Neuroscience

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The control of dendritic branching by mitochondria
A fundamental difference between neurons in real brains and those in artificial neural networks is the way the neurons in each are connected. In artificial nets, the synapses between neurons often have adjustable strengths, but the structure and scale of the input dendritic field generally counts for little. For real neurons, where a “connection” between cells is not just a synapse but rather a whole net unto itself, structure and scale are everything. The architect of this dendritic structure is neither a DNA code nor a spontaneous developmental physics that condenses order from a protein-lipid chaos. This structure is in fact the byproduct of competitive, yet cooperative mitochondria that administer that code to themselves and to their host to control its interaction with other similarly controlled hosts.

Reseachers from Osaku University have found that if mitochondria are depleted from developing dendrites in pyramidal cells, there is increased branching in the proximal region of the dendrites. In their paper last week in the Journal of Neuroscience, they also show that these dendrites grow longer. Since mitochondria distribute not just energy but also metabolites, proteins, and mRNAs throughout the cell, these results may be somewhat surprising. However depending on what manipulations have been done to alter the mitochondria, many things might be expected to happen to dendrites and the cell in general.
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The control of dendritic branching by mitochondria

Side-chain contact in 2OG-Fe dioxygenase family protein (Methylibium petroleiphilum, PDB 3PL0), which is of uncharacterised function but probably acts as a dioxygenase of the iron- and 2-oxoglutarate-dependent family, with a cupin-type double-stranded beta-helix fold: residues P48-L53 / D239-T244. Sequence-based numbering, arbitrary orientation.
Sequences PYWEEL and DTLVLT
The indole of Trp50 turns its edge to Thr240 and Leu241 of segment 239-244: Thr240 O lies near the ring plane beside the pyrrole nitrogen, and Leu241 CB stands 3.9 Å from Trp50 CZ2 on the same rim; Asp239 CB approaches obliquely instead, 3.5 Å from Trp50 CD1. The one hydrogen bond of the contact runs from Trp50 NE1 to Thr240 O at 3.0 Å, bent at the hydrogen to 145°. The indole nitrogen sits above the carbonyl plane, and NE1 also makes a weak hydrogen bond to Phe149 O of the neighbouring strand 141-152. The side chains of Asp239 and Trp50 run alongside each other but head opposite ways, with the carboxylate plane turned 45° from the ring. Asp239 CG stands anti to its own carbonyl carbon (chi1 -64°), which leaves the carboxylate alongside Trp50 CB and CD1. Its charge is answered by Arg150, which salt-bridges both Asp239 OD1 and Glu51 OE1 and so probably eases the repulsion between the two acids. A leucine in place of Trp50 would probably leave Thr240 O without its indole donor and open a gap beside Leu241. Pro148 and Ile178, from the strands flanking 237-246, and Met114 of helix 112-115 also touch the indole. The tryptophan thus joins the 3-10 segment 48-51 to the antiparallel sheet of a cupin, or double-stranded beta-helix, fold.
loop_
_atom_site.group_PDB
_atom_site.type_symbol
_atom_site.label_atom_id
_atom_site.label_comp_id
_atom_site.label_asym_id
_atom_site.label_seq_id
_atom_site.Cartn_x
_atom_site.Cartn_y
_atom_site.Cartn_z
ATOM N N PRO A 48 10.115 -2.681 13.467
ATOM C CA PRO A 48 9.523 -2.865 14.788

A fundamental difference between neurons in real brains and those in artificial neural networks is the way the neurons in each are connected. In artificial nets, the synapses between neurons often have adjustable strengths, but the structure and scale of the input dendritic field generally counts for little. For real neurons, where a “connection” between cells is not just a synapse but rather a whole net unto itself, structure and scale are everything. The architect of this dendritic structure is neither a DNA code nor a spontaneous developmental physics that condenses order from a protein-lipid chaos. This structure is in fact the byproduct of competitive, yet cooperative mitochondria that administer that code to themselves and to their host to control its interaction with other similarly controlled hosts.

Reseachers from Osaku University have found that if mitochondria are depleted from developing dendrites in pyramidal cells, there is increased branching in the proximal region of the dendrites. In their paper last week in the Journal of Neuroscience, they also show that these dendrites grow longer. Since mitochondria distribute not just energy but also metabolites, proteins, and mRNAs throughout the cell, these results may be somewhat surprising. However depending on what manipulations have been done to alter the mitochondria, many things might be expected to happen to dendrites and the cell in general.

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Filed under mitochondria dendritic development dendrites neocortex neuroscience science

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